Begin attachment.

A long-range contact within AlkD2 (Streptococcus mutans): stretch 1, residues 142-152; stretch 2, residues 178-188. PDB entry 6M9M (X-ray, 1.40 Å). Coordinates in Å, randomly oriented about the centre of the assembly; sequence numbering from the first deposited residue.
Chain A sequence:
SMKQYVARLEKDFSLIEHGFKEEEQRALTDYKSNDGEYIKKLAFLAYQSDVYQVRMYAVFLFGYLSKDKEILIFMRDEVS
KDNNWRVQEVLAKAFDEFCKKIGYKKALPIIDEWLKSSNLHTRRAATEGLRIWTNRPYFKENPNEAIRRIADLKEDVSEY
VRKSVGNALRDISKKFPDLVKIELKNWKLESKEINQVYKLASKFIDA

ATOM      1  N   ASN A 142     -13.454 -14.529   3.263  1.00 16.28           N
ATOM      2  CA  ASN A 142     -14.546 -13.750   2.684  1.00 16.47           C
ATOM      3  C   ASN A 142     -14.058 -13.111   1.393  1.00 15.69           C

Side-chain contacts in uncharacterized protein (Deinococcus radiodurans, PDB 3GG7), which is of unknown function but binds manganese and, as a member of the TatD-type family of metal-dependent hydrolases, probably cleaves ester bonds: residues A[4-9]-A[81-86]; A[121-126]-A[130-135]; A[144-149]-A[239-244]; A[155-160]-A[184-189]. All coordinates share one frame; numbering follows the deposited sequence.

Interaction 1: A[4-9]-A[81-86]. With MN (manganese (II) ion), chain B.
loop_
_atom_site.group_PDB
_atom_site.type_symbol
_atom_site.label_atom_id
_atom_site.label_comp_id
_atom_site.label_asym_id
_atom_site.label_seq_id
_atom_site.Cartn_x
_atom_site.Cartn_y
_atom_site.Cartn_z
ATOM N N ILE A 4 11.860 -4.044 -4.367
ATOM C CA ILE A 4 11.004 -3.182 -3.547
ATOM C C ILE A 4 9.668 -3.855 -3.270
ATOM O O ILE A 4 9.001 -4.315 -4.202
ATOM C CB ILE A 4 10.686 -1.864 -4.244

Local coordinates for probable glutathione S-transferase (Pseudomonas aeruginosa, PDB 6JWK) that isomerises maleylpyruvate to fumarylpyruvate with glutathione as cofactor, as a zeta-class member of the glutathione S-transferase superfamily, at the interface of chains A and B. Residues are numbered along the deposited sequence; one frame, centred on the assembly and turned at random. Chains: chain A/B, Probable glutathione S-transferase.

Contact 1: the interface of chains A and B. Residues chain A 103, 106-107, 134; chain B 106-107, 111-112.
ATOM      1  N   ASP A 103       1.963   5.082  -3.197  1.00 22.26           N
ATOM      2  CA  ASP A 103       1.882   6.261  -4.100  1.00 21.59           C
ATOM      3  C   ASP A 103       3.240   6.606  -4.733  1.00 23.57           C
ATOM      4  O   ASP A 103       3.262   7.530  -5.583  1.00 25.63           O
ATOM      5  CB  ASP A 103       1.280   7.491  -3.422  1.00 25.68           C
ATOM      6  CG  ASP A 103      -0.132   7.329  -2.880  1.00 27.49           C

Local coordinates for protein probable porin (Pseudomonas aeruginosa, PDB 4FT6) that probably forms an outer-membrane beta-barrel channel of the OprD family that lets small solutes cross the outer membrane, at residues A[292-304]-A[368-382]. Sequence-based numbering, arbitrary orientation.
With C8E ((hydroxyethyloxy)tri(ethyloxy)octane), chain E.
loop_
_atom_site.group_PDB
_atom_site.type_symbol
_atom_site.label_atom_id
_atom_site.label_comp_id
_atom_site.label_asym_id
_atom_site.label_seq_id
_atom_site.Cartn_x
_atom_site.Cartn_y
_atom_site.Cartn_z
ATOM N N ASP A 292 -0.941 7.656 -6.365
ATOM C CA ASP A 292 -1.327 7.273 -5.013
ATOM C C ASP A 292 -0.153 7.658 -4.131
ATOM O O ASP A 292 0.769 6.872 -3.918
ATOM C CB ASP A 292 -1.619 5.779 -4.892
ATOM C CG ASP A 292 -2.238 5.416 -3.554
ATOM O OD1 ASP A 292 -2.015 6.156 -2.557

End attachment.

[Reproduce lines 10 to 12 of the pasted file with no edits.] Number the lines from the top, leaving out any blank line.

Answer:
Interaction 1: A[4-9]-A[81-86]. With MN (manganese (II) ion), chain B.
loop_
_atom_site.group_PDB